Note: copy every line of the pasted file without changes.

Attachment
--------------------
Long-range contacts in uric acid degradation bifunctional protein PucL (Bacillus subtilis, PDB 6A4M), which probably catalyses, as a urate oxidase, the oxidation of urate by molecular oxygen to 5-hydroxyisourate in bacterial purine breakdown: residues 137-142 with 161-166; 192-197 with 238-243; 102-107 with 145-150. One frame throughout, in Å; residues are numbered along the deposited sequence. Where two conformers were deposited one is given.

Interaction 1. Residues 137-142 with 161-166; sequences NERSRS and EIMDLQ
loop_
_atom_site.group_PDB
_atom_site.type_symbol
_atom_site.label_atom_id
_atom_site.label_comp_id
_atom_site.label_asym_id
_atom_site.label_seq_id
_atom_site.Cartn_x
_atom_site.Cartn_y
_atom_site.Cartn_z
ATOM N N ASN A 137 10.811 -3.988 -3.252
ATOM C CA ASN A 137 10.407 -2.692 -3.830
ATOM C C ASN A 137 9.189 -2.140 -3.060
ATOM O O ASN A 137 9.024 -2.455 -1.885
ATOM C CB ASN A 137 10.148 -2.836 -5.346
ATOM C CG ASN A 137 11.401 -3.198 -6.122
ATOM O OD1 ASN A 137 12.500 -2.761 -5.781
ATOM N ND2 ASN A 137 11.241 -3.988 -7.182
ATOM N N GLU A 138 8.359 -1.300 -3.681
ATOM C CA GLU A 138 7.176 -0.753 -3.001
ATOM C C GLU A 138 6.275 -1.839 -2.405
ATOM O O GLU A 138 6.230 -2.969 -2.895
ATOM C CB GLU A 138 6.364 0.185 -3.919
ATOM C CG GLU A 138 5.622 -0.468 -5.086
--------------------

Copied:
Long-range contacts in uric acid degradation bifunctional protein PucL (Bacillus subtilis, PDB 6A4M), which probably catalyses, as a urate oxidase, the oxidation of urate by molecular oxygen to 5-hydroxyisourate in bacterial purine breakdown: residues 137-142 with 161-166; 192-197 with 238-243; 102-107 with 145-150. One frame throughout, in Å; residues are numbered along the deposited sequence. Where two conformers were deposited one is given.

Interaction 1. Residues 137-142 with 161-166; sequences NERSRS and EIMDLQ
loop_
_atom_site.group_PDB
_atom_site.type_symbol
_atom_site.label_atom_id
_atom_site.label_comp_id
_atom_site.label_asym_id
_atom_site.label_seq_id
_atom_site.Cartn_x
_atom_site.Cartn_y
_atom_site.Cartn_z
ATOM N N ASN A 137 10.811 -3.988 -3.252
ATOM C CA ASN A 137 10.407 -2.692 -3.830
ATOM C C ASN A 137 9.189 -2.140 -3.060
ATOM O O ASN A 137 9.024 -2.455 -1.885
ATOM C CB ASN A 137 10.148 -2.836 -5.346
ATOM C CG ASN A 137 11.401 -3.198 -6.122
ATOM O OD1 ASN A 137 12.500 -2.761 -5.781
ATOM N ND2 ASN A 137 11.241 -3.988 -7.182
ATOM N N GLU A 138 8.359 -1.300 -3.681
ATOM C CA GLU A 138 7.176 -0.753 -3.001
ATOM C C GLU A 138 6.275 -1.839 -2.405
ATOM O O GLU A 138 6.230 -2.969 -2.895
ATOM C CB GLU A 138 6.364 0.185 -3.919
ATOM C CG GLU A 138 5.622 -0.468 -5.086